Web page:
But the real reason for this post coming to you at a normal person time is that I did not wake up at noon today as I have for every non-school day in the past week. The things my body does when I release all control to it astounds me. For instance, midnight seems like a reasonable time to go to sleep if you want to wake up at 8 or so. I still get to watch my bloated Thursday night TV schedule (30 Rock, Parks and Rec, Up All Night, The Office, The Big Bang Theory, Glee, and Project Runway) and get in bed without having to haul my half-asleep ass upstairs at 3 in the morning. BUT NO. I go to bed at midnight and wake up at 11 freaking 30. BODY WHY U SO SLEEPY?
But, Emily, why don't you just set your alarm clock to wake you up earlier?
Because, intangible italic voice that I'm beginning to harbor aggressive feelings for, one cannot always trust technology. 11 P.M. Sunday night, I decide that I'm too tired to study and just want to wake up early tomorrow and get it done then. So I set my alarm for 6 (Mind you, my school doesn't begin until 10) and face plant onto my mattress. Only Monday morning, I don't wake up at 6, or 7 or 8... I wake up at nine in the morning. Because my freaking alarm sucks at the ONE THING it was put on this earth to do: wake me up. While I am sympathetic for it's literal failure at life, me and my alarm clock's relationship has been tense since the incident. So I've taken to my mother barging into my room an hour before we have to leave anywhere. It's not a bad system, per say. But I would like more time in the morning to
I see this post, much like my patience for grammatical mistakes, is rather short. But in light of the events of last night's post, I prepared a second topic! Ma would be so proud.
In my house, to count down the days til Christmas, we have a little sleigh, and each day you're supposed to change the blocks. (Picture of horribly described device here.)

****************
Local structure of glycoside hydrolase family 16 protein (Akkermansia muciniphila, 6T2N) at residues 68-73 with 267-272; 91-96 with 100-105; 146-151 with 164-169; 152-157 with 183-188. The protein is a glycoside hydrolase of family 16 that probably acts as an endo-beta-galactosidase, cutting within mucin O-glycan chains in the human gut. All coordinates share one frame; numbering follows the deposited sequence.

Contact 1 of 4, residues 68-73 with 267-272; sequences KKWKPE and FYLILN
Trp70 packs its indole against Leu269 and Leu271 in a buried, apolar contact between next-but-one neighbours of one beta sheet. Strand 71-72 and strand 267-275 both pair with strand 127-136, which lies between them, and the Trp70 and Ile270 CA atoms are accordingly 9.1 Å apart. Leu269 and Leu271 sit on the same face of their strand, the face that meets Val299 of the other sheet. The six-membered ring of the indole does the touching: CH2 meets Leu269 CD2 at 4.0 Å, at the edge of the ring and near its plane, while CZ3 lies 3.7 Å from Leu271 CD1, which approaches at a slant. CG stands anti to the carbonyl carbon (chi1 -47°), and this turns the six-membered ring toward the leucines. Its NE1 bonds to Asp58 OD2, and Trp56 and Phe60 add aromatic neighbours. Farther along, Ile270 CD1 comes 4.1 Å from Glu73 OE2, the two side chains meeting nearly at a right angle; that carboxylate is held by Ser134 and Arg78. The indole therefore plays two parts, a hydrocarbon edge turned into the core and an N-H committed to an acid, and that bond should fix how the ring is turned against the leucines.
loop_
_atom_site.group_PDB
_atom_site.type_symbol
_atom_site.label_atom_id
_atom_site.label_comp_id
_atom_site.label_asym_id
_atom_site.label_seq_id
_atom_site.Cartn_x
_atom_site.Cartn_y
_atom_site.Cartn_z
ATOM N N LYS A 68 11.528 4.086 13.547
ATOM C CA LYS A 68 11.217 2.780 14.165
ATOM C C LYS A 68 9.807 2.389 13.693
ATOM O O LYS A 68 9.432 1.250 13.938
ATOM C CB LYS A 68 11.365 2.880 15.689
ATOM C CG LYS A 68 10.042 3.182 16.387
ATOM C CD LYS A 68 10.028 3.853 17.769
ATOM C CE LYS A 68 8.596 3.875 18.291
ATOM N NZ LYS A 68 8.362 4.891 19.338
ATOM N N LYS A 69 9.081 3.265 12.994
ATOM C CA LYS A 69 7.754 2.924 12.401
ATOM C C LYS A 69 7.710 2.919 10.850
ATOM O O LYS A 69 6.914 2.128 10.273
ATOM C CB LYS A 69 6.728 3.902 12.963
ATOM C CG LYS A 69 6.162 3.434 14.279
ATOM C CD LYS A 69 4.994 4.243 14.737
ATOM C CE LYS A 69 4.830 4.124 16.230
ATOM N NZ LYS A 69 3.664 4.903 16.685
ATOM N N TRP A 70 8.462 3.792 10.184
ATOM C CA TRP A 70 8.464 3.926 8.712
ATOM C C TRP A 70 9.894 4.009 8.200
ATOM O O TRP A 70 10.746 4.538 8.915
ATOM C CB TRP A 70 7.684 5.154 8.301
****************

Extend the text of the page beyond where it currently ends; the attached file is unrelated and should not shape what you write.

[I'm writing this little bit that has nothing to do with what I was talking about because I just returned from an hour long trip to the doctor where I received not one, not two, not three, but four--count em--four shots. And I thought it was worth noting that now my arms are sore and for some unexplainable reason, everything tastes sweet. We now return to your regularly scheduled programming.]
We've had this sleigh since before I can remember. And every day during December since before I can remember, me and my siblings have had an all-out screaming war over who gets to change the day. I'm talking hair-pulling, pillow-throwing, no-you're-the-stupid-face screaming wars. But one year, my oldest brother decided to step out of the fight and leave it to the younger children. The next year, my oldest sister did the same. Then my other brother. I didn't even notice the loss of this tradition until this year when I, the youngest of my five siblings at the age of 16, passed by the sleigh and noticed it was still set to 24. No one was changing it. As we all grew, we realized we had better things to be doing, and that changing the day on our Christmas countdown didn't mean anything--it didn't give us a special power of authority or a rush of energy anymore. And fighting over it was, frankly, stupid.
I'm not going to spend the rest of my time here pining for the lost days of innocence and naivety where one could be satisfied by the oh-so modest simplicity of a tinker toy. It's not a bad thing to grow up. But I'm not going to sit here and pretend like there's not this small twinge in my chest--a part of me that wishes my siblings and I would return to our giant pig pile, despite some of us being married, or in college, or even a father. When old traditions pass away, then it's time for new ones. This year is going to be my nephew's first Christmas, and he'll have recurring holiday memories of his own one day. But until that happens, it's my job not to forget the countdown each day.
See you guys tomorrow!
Tonight's ABC Family 25 Day's of Christmas Feature: The Santa Clause
Christ-tastic Thing of the Day: Elvish dentistry.